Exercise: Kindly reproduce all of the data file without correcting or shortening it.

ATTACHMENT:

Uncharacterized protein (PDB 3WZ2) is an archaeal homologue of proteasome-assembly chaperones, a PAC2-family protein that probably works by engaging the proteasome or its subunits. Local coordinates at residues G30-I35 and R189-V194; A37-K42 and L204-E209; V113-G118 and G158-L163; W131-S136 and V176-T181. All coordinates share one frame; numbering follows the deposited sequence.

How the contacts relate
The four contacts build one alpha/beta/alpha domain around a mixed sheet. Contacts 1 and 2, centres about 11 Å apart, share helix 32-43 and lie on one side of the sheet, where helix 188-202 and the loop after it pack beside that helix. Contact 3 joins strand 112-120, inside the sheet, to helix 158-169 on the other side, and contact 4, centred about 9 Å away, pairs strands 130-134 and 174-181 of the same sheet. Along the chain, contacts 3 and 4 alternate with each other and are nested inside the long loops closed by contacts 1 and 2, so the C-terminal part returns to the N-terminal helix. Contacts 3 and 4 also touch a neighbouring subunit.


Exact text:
Uncharacterized protein (PDB 3WZ2) is an archaeal homologue of proteasome-assembly chaperones, a PAC2-family protein that probably works by engaging the proteasome or its subunits. Local coordinates at residues G30-I35 and R189-V194; A37-K42 and L204-E209; V113-G118 and G158-L163; W131-S136 and V176-T181. All coordinates share one frame; numbering follows the deposited sequence.

How the contacts relate
The four contacts build one alpha/beta/alpha domain around a mixed sheet. Contacts 1 and 2, centres about 11 Å apart, share helix 32-43 and lie on one side of the sheet, where helix 188-202 and the loop after it pack beside that helix. Contact 3 joins strand 112-120, inside the sheet, to helix 158-169 on the other side, and contact 4, centred about 9 Å away, pairs strands 130-134 and 174-181 of the same sheet. Along the chain, contacts 3 and 4 alternate with each other and are nested inside the long loops closed by contacts 1 and 2, so the C-terminal part returns to the N-terminal helix. Contacts 3 and 4 also touch a neighbouring subunit.